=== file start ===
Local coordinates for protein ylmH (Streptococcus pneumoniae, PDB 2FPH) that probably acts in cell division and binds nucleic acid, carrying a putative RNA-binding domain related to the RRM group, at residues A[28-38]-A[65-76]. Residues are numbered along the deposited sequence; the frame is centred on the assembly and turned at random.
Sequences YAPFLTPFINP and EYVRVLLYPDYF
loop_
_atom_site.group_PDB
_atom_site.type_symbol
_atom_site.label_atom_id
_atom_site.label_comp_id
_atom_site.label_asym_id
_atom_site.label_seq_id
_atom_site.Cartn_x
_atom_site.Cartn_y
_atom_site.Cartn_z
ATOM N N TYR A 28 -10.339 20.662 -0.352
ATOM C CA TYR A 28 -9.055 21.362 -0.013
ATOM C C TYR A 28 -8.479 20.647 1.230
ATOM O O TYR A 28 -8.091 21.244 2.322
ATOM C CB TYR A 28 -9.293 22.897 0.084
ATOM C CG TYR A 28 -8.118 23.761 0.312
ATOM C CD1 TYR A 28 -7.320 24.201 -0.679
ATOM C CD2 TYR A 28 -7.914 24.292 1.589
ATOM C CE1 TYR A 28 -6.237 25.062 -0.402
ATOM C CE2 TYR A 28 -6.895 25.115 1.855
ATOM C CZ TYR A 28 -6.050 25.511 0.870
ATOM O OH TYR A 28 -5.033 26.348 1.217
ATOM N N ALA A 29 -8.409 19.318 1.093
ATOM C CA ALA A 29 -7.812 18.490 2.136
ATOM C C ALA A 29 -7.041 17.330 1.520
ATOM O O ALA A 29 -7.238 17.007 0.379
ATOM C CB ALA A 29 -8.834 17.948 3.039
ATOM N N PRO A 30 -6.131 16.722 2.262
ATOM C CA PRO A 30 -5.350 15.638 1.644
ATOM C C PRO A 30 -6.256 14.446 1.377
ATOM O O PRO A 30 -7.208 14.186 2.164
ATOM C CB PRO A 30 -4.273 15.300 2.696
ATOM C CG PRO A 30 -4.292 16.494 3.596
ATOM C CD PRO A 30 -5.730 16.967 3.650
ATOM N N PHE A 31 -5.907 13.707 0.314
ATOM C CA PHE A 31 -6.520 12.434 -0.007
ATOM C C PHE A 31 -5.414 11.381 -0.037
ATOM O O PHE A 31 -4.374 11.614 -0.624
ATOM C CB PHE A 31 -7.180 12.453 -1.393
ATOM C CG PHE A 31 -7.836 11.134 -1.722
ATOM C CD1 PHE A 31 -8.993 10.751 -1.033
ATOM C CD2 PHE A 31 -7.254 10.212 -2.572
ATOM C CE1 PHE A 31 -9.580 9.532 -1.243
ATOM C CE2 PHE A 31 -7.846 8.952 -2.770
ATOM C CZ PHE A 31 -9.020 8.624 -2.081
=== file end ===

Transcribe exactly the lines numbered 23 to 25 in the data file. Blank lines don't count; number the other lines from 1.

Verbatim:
ATOM C CZ TYR A 28 -6.050 25.511 0.870
ATOM O OH TYR A 28 -5.033 26.348 1.217
ATOM N N ALA A 29 -8.409 19.318 1.093